May 5 2016 NPS presentation-update on west pond breach repairs
West Pond Breach and
Gateway National Recreation Area, Jamaica Bay Unit, West Pond
National Park Service
West Pond is one of the most popular sites within
Gateway National Recreation Area and is a local,
national, and international destination.
• West Pond is 44 acres, 3 - 6 feet deep.
• 1.5 mile loop trail, Visitor Center.
• West Pond provides opportunities for birding, walking, and
• Average yearly visitation over 575,000 pre-Sandy.
• Over 5,400 school groups from 2010-2015.
• Despite a long history of intense development, Jamaica Bay is rich
in fish and wildlife communities, with large and diverse populations
of resident and migratory species.
• Jamaica Bay is recognized by the U.S. Fish and Wildlife Service as
valuable habitat for migrating birds along the Atlantic. Some of these
species have special regulatory protections under the Endangered
Species Act, Migratory Bird Treaty Act, and state-level protections.
• The U.S. Fish and Wildlife Service estimates that nearly 20% of North
America’s bird species migrate through or breed in the Jamaica Bay
• The West Pond freshwater wetland habitat of pre-Sandy conditions,
unique and rare within Jamaica Bay, was a significant factor in the
diversity of species.
In the past century, over 90% of the freshwater
wetlands in NYC have been lost. (NYC Wetland
Strategy, May 2012; plaNYC A Greener, Greater New York)
• Freshwater wetlands provide important ecological, economic, and
• Wetlands are among the most biologically productive ecosystems in
the world; improve water quality by aiding in the retention of
stormwater; and provide a buffer from storm surges.
• Wetlands attract wildlife for viewing and otherwise enhance the
enjoyment of parks and public spaces. These open spaces are
particularly highly valued in the dense urban area of NYC.
• Wetlands are destinations for educational programming and hands-
• West Pond was breached and inundated with sea water from
Jamaica Bay, which has continued to increase salinity, create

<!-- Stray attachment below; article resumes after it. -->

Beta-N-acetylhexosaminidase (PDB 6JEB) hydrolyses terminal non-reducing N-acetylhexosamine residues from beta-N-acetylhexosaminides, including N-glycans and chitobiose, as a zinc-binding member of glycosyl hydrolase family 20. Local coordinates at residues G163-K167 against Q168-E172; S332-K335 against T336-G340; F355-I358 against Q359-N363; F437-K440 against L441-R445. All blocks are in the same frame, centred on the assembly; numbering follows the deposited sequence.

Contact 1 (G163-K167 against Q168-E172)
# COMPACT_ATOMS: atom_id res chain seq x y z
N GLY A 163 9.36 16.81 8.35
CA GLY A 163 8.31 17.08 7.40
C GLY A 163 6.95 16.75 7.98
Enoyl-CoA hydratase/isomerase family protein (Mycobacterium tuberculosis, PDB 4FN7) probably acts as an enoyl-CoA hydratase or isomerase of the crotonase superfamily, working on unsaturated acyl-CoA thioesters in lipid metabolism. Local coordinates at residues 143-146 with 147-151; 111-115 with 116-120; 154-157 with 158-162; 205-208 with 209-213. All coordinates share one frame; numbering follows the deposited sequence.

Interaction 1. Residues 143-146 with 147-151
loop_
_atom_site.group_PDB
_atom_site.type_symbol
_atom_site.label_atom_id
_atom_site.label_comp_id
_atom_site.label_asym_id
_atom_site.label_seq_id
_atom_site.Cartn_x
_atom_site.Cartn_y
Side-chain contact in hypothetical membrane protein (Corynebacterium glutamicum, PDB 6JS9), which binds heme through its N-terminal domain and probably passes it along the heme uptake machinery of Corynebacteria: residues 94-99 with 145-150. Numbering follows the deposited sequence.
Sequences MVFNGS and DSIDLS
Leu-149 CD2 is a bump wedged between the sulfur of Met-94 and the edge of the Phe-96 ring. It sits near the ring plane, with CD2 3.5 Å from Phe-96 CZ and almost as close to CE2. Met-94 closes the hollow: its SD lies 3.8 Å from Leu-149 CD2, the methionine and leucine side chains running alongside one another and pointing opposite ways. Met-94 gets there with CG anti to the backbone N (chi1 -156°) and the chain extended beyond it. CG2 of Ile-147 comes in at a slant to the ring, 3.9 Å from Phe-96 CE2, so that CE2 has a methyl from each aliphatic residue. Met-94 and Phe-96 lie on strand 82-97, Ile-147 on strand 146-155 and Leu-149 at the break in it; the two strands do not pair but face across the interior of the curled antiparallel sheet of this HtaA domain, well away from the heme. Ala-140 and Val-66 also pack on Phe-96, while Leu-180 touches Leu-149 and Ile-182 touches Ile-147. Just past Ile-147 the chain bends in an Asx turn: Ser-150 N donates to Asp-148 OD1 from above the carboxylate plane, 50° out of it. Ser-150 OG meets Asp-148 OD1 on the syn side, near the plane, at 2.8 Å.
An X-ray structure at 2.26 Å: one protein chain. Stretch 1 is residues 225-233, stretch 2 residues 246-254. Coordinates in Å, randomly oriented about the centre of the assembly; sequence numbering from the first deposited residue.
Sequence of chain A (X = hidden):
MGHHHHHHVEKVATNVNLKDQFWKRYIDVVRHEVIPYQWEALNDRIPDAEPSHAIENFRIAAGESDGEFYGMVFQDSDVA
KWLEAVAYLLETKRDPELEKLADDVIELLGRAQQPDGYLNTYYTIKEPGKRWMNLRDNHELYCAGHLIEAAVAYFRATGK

tidally influenced conditions, and change the habitat composition
from brackish to more saline conditions.
• The existing breach continues to widen and is vulnerable to future
damage from storm activity and erosion.
• Currently, due to the loss of the freshwater wetlands, the West
Pond does not provide habitat that supports the diversity of
species that existed pre-Sandy.
• Loss of the loop-trail affected the visitor use and experience.
• Although the West Pond area continues to provide excellent
habitat for shorebirds, waterbirds with freshwater associations
• National Audubon Society and Cornell Lab of Ornithology data
from 2011-2014 show a decline in species since the breach to West
• Visitation numbers for the Jamaica Bay Wildlife Refuge have
dropped significantly since Hurricane Sandy.
• A 37% reduction in visitation occurred between 2011 and 2014.
The purpose of this project is to provide for
resilient conditions within the environmentally
sensitive West Pond area, which will support a
diversity of Jamaica Bay habitats and wildlife
and enhanced visitor experiences.
Current Project Work:
• Berm/breach repair
• Trail repair at berm/breach
• Replace water control structure
• Implement water replenishment source
• Design for Shoreline Restoration
Future Work (Covered in EA but not funded
• Shoreline Restoration Implementation
• Living shoreline
• Marsh restoration
• Terrapin Point
• Habitat enhancement
• Invasive species control
• Trail system
• Visitor Amenities
• Viewing blinds / platforms
• Trails / boardwalk systems
West Pond project
Current Project Work
Water Control Structure
Current Project Work
Secondary Breach Repair
Current Project work –
Primary Breach Repair/
Current Project Work –
Future Work – Implementation
Current Project Work –
Will provide resiliency.
• Improved structural stability of pond embankment and loop trail
• Repairs to breach will reduce surface erosion at breaches.
• Restores the capability to manage water surface elevations for
optimum depth within the pond and reduces site specific flood
• Designed to be inundated and overtopped on occasional storm
• Water control structure and water source decrease recovery time
• Includes design for shoreline restoration
Will enhance resiliency.
• Shoreline restoration would improve resilience.
• Early July 2016 - Advertise on FedBiz Opps
• Mid August 2016 - Open bids
• Early September 2016 - Award Contract
• Early October 2016 - Notice To Proceed
• April through June 15, 2017 - Suspend work to
protect Red Knots*
• June 16, 2017 - resume work
• Late August 2017 - Substantial Completion
* If Red Knots are not present in project area then work can proceed and substantial completion is May 2017